Vertical Wilt - Symptoms, Prevention And Control. Photo

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Vertical Wilt - Symptoms, Prevention And Control. Photo
Vertical Wilt - Symptoms, Prevention And Control. Photo

Video: Vertical Wilt - Symptoms, Prevention And Control. Photo

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Verticillium wilting is a very serious fungal disease. The fungus that causes this dangerous disease is quite insidious, it can stay in the soil for a long period of time and not cause any harm to plants, but at some point it can suddenly start attacking the culture, which often leads to the complete death of the plant organism. In this publication, we will consider the main symptoms of plant damage by this disease and methods of prevention and control of verticillary wilting.

Grapes with signs of verticillary wilt
Grapes with signs of verticillary wilt

Content:

  • How does verticillium wilt infection occur?
  • Symptoms of verticillary wilting
  • Fight verticillary wilt
  • Prevention of wilt

How does verticillium wilt infection occur?

Verticillium wilt, otherwise called "wilt", is caused by a fungus belonging to the genus Verticillium. Usually plants are infected with this most dangerous fungus through the soil. At the initial stage of its development, the disease negatively affects the young shoots of the plant, which are not able to resist the disease, which is why they usually die first.

Plants with various damages on the root system or in the lower part of the stem are most strongly affected by verticillary wilt. This damage can be caused by both pests living in the soil and the person himself. For example, when digging a seedling from a nursery or when transplanting a plant to another place, when planting seedlings, improper (excessively deep) tillage or overly active work with the soil near the trunk.

It is interesting that the fungus that causes verticillary wilting can live in the soil for up to ten, and sometimes even more, years, so if the disease manifests itself, then it is better to keep this area under black steam for at least a couple of years. In addition, the fungus can live for a long period of time in plant debris, including in the remains of plants infected with it, therefore, such plants must be removed from the site and burned outside its territory, preventing the parts of plants affected by the fungus from entering the soil layer.

After the fungus penetrates the root system or the lower part of the stem, it begins to actively spread along numerous xylem bundles along with the upward flow of water and dissolved nutrients through the plant. If the soil is infected with this fungus, then even seedlings that have barely appeared on the surface of the soil can die rather quickly, having previously twisted like a spiral.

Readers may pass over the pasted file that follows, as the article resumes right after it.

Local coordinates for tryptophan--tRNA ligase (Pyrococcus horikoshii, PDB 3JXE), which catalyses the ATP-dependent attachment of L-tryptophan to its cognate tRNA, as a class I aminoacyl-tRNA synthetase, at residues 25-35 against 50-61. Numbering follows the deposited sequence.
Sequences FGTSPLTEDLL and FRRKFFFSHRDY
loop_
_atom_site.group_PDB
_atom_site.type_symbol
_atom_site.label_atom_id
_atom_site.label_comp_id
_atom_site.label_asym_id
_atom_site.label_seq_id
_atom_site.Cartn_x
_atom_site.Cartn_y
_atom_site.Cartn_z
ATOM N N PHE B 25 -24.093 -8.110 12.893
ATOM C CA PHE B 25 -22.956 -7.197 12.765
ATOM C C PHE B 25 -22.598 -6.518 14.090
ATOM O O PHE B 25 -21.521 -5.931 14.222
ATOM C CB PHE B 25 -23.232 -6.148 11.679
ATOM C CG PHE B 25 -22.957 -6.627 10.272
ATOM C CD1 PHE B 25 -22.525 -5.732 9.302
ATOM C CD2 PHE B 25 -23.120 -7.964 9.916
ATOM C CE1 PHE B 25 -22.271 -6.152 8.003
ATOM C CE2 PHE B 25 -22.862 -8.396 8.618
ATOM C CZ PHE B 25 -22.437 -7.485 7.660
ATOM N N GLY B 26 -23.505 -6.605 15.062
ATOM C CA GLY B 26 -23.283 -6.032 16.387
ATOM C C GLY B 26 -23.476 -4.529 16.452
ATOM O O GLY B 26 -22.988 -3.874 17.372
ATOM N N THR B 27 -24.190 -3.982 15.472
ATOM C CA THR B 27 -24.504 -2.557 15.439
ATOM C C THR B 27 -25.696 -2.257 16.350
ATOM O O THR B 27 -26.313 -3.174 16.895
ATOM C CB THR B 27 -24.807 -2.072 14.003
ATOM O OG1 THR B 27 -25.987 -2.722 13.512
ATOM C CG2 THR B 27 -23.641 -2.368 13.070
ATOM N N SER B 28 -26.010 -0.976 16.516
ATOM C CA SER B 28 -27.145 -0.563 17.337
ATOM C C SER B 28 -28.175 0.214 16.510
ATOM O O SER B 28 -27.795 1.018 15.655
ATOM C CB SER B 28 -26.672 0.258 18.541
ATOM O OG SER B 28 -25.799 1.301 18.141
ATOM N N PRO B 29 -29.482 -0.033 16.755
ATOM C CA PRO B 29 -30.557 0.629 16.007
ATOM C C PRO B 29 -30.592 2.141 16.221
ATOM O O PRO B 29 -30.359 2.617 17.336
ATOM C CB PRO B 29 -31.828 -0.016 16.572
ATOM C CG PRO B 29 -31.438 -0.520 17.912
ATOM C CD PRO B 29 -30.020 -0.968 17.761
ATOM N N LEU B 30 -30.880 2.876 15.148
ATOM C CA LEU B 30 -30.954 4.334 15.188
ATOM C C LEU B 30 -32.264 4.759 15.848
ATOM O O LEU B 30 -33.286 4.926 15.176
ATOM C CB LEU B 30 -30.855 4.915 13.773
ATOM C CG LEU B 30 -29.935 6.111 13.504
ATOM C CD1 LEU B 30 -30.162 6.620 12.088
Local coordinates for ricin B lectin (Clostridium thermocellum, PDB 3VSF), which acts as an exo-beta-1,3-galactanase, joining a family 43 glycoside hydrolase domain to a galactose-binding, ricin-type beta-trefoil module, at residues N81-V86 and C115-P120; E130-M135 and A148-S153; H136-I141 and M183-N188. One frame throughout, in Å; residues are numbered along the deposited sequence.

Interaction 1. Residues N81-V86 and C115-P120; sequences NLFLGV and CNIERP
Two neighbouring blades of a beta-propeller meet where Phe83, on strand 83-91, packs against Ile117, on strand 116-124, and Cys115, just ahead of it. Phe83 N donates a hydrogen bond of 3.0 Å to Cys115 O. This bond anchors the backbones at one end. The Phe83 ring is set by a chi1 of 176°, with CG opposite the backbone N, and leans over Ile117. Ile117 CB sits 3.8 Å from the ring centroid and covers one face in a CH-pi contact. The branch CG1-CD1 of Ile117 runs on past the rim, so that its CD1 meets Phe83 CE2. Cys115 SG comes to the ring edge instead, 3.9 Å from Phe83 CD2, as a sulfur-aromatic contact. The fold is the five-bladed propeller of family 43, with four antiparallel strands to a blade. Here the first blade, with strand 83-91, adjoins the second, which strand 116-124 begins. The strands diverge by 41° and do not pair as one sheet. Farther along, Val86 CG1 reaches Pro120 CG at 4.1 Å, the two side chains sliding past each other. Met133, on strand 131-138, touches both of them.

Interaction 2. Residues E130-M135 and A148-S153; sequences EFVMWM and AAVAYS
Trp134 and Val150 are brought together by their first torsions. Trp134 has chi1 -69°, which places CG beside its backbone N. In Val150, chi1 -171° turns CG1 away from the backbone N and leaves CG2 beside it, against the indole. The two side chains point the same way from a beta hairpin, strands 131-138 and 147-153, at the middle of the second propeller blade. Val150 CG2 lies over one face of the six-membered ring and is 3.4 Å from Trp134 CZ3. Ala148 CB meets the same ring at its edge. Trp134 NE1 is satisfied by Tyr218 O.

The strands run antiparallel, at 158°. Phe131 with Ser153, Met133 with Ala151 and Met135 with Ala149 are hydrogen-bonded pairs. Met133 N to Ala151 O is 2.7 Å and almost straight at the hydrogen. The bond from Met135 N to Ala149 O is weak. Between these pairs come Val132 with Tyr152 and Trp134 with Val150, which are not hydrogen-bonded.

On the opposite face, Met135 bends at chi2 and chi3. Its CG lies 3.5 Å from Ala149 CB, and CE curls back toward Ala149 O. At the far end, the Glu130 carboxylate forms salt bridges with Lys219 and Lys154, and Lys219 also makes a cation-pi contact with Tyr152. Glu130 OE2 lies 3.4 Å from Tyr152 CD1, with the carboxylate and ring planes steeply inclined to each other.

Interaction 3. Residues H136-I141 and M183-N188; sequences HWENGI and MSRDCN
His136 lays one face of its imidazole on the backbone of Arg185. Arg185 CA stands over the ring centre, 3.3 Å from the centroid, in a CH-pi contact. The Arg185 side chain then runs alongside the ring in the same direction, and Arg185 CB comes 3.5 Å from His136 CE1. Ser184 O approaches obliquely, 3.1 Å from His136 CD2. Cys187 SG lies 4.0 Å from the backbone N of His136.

The fungus develops most actively on soils that are excessively moistened (subject to excessive watering of the soil or in areas with a close standing groundwater), as well as in years with an excess amount of natural moisture falling in the form of rain or fog.

Also favorable periods for the development of the fungus are seasons with sudden changes in day and night temperatures. In addition, in neglected areas where plants are affected by pests, the fungus also develops very actively.

With regard to temperature, the fungus that causes verticillary wilting is especially active, develops at temperatures from 16 to 21 degrees above zero. If the temperature drops below 16 degrees Celsius, then the fungus may stop developing, during this period you can notice the formation of new shoots in plants, which, when warming, can be infected with the fungus quite quickly.

The fungus that causes verticillary wilting is also dangerous because it can attack a variety of plants, both vegetable and fruit, berry and ornamental. Quite often, you can notice signs of verticillary wilting on apricots, grapes, tomatoes, roses, chrysanthemums, lilacs, phloxes, strawberries and a whole series of very different plants.

Verticillosis on garden strawberries
Verticillosis on garden strawberries

Symptoms of verticillary wilting

The insidiousness of the fungus and the danger of this fungal disease lies not only in the fact that the fungus can be in the soil for a long period of time, both before and after infection of plants, but also in the fact that symptoms of infection, especially on perennial plants, are often observed one or even two seasons after the infection occurred.

Usually, the presence of verticillary wilting on plants can be noticed only after the shoots begin to die off. The death of shoots does not occur at the same time, while the plant may generally look good and even bear fruit, other branches may dry out completely during the same period of time.

The leaf blades on dying shoots first begin to dry out at the edges, marginal necrosis is formed, and then the leaves completely dry up and fall off much earlier than the due date. This leads to a disruption in the work of the photosynthetic apparatus and negatively affects the plant as a whole, including weakening its immunity, reducing winter hardiness (if it is a perennial plant).

Usually, first of all, the leaf blades located in the lower tier begin to turn yellow and die off, gradually the disease kills all leaf blades located on the infected branch. If a plant is severely affected by verticillary wilting, then often only its upper part remains alive.

With a strong infection, drying and falling off of ovaries or fruits is also observed in varying degrees of maturity, which depends on the time of infection and the rate of development of the fungus in the plant.